Today, we know that many Africans have protected and healed their skin thanks to the exceptional composition of shea butter. It contains unsaturated fatty acids: palmitic, stearic, oleic, linoleic and arachidic, 17 amino acids and is rich in vitamins and minerals.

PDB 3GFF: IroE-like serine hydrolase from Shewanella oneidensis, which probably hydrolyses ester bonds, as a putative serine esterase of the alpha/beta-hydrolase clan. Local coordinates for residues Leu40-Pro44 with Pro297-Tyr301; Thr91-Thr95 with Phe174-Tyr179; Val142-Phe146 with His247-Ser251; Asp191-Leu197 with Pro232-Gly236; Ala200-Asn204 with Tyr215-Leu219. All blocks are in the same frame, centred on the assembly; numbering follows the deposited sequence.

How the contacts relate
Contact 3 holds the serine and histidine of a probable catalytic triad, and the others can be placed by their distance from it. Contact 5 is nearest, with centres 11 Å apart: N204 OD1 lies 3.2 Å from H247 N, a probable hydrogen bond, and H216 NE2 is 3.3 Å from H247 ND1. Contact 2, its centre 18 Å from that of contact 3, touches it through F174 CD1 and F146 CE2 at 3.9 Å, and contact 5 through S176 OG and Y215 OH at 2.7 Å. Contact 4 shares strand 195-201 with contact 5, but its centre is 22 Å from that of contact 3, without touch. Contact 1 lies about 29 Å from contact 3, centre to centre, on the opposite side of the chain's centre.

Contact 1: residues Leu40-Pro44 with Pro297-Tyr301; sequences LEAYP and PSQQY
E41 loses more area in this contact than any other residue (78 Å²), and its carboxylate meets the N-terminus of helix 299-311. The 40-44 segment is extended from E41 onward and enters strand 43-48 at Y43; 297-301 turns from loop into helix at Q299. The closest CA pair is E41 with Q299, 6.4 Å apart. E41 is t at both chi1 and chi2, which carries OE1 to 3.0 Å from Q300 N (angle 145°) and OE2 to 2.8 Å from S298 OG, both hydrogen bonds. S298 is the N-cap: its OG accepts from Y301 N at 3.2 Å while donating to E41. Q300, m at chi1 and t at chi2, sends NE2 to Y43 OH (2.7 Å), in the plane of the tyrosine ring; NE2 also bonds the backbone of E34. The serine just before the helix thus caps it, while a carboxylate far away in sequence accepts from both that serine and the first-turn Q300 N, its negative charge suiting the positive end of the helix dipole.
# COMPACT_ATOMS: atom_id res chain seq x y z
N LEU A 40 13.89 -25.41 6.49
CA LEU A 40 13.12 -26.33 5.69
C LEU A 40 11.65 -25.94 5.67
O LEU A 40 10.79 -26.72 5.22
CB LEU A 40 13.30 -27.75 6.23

Shea butter nourishes the skin, creates a healing barrier on the skin and protects against inflammation through the synergistic effect of its elements; in addition to anti-inflammatory action, it also has antioxidant properties, it protects the skin from free radicals – thus preventing the development of cancer cells – and also promotes wound healing. This butter moisturises the skin, stimulates collagen synthesis and protects the skin from ageing. Its anti-inflammatory effect is especially useful in inflammatory skin disorders such as psoriasis and eczema, which has been proven in studies: shea butter needs to be applied daily to affected parts of the body for only a week to calm eczema and smooth the skin. Another study states that tritertene cinnamates and acetates are the substances that alleviate inflammation and swelling on the skin, which is very helpful for inflammatory dermatoses such as psoriasis and atopic dermatitis in addition to eczema. The same study enumerates all the uses of shea butter: for hair recovery, relieving arthritis pain, swelling, for healing and disinfecting wounds; special emphasis is placed on its power to rejuvenate the skin. Shea butter regenerates the skin, tightens, moisturises and cleanses it, alleviates and prevents wrinkles, removes scars and eliminates the signs of photoaging, and therefore it is a common ingredient in anti-aging products. It is suitable for both dry and problematic skin because it effectively balances the secretion of sebum in oily skin prone to acne. A study has proved that shea butter has the power to regenerate the skin in up to 70 per cent of cases of dermatitis on the hands, sunburn and scars.